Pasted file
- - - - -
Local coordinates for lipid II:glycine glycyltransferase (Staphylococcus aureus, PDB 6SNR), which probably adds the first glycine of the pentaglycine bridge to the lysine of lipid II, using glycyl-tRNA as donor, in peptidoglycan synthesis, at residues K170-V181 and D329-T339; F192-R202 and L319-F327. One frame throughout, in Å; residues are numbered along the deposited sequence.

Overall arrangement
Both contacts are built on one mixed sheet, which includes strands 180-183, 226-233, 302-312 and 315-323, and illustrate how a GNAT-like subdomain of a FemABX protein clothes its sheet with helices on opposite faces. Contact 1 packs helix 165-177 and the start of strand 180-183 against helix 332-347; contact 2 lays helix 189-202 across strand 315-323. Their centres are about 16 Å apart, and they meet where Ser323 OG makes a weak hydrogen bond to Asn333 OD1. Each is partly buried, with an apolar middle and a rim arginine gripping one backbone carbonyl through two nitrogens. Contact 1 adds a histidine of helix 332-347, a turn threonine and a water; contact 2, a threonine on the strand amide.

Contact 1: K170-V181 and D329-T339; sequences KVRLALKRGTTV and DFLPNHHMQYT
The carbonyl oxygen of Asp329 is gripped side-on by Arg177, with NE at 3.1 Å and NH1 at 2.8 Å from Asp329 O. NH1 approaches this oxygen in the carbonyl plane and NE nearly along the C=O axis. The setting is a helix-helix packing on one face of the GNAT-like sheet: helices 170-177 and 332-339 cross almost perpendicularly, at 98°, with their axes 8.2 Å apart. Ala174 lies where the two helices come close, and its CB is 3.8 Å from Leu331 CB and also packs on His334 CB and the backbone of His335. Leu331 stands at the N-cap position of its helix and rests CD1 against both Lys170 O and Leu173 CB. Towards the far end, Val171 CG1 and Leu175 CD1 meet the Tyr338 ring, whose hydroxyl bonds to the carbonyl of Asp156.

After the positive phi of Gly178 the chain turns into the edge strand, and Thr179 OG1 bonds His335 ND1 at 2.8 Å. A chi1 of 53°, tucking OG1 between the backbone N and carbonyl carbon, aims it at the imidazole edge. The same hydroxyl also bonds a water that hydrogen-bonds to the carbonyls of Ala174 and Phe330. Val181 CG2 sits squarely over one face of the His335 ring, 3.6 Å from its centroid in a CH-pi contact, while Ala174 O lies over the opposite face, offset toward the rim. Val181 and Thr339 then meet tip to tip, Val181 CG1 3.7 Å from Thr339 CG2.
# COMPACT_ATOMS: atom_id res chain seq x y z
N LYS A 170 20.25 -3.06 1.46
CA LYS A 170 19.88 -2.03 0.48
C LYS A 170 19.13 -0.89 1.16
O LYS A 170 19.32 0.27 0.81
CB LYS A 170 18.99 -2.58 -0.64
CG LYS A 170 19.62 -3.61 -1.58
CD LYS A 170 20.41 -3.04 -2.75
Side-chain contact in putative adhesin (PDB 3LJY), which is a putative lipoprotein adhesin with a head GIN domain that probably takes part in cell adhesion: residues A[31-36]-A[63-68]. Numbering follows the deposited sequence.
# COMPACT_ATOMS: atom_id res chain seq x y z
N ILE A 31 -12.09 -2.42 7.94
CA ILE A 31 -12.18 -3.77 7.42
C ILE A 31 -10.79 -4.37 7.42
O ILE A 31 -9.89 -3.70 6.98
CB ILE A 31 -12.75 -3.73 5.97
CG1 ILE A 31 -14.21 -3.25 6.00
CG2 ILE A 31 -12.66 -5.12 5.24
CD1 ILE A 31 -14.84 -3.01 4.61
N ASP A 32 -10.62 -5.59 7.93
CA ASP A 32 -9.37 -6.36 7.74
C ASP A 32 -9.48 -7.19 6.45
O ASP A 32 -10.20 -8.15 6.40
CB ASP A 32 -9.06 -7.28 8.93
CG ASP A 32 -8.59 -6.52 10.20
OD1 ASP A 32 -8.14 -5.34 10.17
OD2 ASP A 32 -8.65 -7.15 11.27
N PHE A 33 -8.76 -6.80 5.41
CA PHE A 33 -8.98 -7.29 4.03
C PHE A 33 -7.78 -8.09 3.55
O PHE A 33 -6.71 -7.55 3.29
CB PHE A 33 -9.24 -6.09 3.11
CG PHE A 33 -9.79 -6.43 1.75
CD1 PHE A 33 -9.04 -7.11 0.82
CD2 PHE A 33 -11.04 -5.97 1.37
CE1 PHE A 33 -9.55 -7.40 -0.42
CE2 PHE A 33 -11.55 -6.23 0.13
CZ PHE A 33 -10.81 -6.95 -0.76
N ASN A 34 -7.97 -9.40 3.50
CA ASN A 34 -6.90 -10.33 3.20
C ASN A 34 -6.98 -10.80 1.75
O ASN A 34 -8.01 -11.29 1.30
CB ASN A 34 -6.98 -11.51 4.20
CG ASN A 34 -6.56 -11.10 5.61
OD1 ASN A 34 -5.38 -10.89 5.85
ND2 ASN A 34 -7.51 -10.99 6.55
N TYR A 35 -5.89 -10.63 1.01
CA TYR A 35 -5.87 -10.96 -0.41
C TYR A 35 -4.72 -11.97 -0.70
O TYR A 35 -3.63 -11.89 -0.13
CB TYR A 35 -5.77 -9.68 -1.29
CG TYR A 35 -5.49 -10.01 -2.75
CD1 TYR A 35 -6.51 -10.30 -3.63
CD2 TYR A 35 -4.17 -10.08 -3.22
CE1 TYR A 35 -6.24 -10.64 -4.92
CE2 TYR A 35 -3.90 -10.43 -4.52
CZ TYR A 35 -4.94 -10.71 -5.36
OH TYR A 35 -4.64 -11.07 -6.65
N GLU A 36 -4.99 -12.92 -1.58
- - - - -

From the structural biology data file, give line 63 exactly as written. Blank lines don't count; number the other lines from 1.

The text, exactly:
OH TYR A 35 -4.64 -11.07 -6.65